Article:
Digital SAT: Managing stress at the start of an adaptive test

Updated June 2023 

The SAT is becoming a computer-adaptive test, and some students are nervous about a new kind of testing experience and the anxiety that comes with knowing your performance on the first module of a section will have a large impact on your score.

Never fear! We’ve seen adaptive tests in action and already have strategies to help you handle the extra stress associated with the earliest questions. Here are a few ways to manage test anxiety at the start of an adaptive test.

Prepare yourself for a solid start.

The stakes may feel higher at the start of an adaptive test like the digital SAT. Engaging in mindfulness exercises such as controlled breathing can help you relax, lower your heart rate, and clear your mind before the exam begins.

Work carefully, but don't let one question derail you.

On the digital SAT, how you perform on the first module will determine the difficulty level of the questions you see on the second half of the section. For that reason, making the most of your available time and double checking your work on the first set of questions is important. However, if you miss a question (even early on), you’re not doomed to get a bad score, so try not to let a single question derail you.

We’ve seen two students miss the same number of questions and end up with very different scores on other kinds of adaptive tests! What’s the takeaway? Your score is based not only on the questions you answer correctly but also on the complexity of the questions you encounter, among other factors. With that said ...

Don't overthink the difficulty of a question.

A common trend on adaptive tests is for students to waste energy trying to figure out how they’re doing based on the questions they encounter. However, you should avoid guessing the difficulty of any single question.

Why? If you feel like the questions are too easy, you might think you’re doing poorly and worry about your performance. On the other hand, it can be demoralizing to only encounter what feel like the hardest questions—even though you might actually be doing really well.

Remember that the difficulty of questions is relative. What’s easy for you might be hard for others and vice versa. It’s nearly impossible to determine what any adaptive test thinks is an easy or hard question, so don't overthink it.

Focus on the task at hand.

Instead of worrying about how you’re performing, focus on what you’re doing, one step at a time. Compartmentalizing can help you prevent distracting thoughts and feelings from overwhelming you.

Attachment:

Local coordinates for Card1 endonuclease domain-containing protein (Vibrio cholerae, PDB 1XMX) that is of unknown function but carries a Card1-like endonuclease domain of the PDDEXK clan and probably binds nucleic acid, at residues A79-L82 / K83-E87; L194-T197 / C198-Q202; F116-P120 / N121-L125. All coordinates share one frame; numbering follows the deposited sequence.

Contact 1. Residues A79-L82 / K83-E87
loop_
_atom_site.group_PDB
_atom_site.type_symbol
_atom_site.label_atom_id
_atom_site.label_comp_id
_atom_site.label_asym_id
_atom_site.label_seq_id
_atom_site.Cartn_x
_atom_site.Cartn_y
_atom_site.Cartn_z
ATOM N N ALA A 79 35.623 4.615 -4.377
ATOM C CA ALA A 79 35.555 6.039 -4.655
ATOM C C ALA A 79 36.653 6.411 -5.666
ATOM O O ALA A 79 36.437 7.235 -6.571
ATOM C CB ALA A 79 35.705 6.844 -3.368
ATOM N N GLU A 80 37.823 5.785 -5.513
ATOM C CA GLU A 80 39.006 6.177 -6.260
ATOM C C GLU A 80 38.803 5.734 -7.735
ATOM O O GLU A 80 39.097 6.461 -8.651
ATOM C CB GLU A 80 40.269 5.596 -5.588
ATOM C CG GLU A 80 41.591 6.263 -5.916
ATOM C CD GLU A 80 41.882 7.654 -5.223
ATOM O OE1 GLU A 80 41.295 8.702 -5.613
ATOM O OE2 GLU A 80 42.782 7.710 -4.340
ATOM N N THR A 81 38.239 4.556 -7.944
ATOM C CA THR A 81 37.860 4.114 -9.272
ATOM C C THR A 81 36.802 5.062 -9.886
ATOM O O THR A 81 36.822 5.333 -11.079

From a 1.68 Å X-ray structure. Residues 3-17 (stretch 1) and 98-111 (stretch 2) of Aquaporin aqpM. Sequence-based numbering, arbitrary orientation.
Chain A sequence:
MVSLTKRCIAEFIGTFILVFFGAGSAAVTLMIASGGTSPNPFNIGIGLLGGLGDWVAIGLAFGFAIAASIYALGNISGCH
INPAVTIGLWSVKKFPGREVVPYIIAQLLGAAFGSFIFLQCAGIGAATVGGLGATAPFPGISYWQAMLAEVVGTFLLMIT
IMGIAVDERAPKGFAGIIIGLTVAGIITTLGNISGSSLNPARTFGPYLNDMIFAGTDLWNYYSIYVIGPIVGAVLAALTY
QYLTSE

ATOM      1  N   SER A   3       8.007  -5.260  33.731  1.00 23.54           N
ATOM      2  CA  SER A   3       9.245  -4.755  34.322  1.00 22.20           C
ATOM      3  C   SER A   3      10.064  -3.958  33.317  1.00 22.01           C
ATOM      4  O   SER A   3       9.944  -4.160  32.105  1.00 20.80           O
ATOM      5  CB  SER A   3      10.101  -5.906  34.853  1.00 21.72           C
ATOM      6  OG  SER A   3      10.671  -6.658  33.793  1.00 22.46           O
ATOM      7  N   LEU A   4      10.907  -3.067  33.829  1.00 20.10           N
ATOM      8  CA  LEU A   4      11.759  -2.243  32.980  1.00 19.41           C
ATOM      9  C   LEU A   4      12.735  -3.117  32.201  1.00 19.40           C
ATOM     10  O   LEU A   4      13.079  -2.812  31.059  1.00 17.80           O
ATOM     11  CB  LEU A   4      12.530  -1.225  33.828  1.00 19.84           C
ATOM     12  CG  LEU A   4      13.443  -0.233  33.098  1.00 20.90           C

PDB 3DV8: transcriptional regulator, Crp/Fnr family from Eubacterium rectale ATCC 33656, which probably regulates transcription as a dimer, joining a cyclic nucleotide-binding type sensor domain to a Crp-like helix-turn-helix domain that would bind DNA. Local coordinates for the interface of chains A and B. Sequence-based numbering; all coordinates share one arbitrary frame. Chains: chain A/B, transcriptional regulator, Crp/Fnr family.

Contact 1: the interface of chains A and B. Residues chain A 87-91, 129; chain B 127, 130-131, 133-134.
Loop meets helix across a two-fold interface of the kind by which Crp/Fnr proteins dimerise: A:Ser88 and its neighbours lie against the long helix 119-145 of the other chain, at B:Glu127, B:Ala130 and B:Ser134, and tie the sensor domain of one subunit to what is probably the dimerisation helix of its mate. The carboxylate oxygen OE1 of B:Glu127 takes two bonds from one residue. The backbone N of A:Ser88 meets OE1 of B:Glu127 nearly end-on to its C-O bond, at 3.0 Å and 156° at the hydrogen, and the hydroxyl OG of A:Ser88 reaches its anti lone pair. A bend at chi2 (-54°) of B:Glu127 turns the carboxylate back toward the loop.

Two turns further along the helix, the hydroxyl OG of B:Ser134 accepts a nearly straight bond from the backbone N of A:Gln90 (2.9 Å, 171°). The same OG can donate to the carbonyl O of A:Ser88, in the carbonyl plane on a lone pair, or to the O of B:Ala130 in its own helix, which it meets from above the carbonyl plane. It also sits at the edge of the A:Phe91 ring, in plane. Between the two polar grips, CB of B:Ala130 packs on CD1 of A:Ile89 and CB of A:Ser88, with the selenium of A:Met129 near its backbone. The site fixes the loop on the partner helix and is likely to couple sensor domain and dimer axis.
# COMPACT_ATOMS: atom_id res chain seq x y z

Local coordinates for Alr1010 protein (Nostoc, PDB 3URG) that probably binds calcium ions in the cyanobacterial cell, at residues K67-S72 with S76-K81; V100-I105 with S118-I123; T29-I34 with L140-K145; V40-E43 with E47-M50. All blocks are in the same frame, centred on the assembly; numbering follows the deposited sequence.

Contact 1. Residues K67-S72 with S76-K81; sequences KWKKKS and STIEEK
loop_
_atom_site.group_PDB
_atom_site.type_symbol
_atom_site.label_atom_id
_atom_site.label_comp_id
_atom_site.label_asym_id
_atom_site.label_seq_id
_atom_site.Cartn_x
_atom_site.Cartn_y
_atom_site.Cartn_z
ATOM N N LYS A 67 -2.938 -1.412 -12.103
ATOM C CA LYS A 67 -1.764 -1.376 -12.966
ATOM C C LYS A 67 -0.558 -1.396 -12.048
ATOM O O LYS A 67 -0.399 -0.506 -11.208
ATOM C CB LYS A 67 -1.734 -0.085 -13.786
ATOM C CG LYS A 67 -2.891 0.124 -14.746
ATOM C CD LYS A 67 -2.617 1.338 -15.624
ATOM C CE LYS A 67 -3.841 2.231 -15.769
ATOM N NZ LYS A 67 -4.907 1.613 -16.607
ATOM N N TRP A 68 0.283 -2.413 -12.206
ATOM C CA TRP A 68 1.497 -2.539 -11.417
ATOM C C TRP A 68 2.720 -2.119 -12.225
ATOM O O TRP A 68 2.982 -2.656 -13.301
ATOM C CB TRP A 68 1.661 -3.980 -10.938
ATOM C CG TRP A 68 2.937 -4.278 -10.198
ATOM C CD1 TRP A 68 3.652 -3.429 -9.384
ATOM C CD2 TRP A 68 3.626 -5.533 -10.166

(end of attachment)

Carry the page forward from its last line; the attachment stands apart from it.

Develop methodical approaches that you can apply regardless of the difficulty of the questions you encounter. Is there a way you can organize the information you’re seeing? How will you use the computer-based tools? Figure out how you can consistently troubleshoot when stuck and determine how to best guess. You don’t want to decide all of this on test day. Figure out a plan that you can follow—and stick to it when you take the exam!

Need more individualized advice?

The recommendations above are general suggestions. If you have specific questions, reach out to our experts here. We’re happy to help in any way we can.


About ArborBridge

ArborBridge is the global leader in innovative, digital, one-on-one tutoring. With nearly a decade of experience teaching students online, ArborBridge supports students of all kinds: home schoolers, AP students, test preppers, and more. Our tutors specialize in creating personalized plans and in providing compassionate support for students and families.

Josh Hsu

About Josh Hsu

Since earning his M.F.A. from the University of California, Irvine, Josh has taught students of all ages for nearly every college or graduate school admissions exam. A strong advocate of the Socratic style of teaching, Josh believes that the best learning experience comes from guiding students to discover the practical techniques that work for them, coupled with a thorough understanding of the content of the exam. Josh recognizes that all students have specific needs, and he meticulously structures their programs and his teaching style to build on their strengths.

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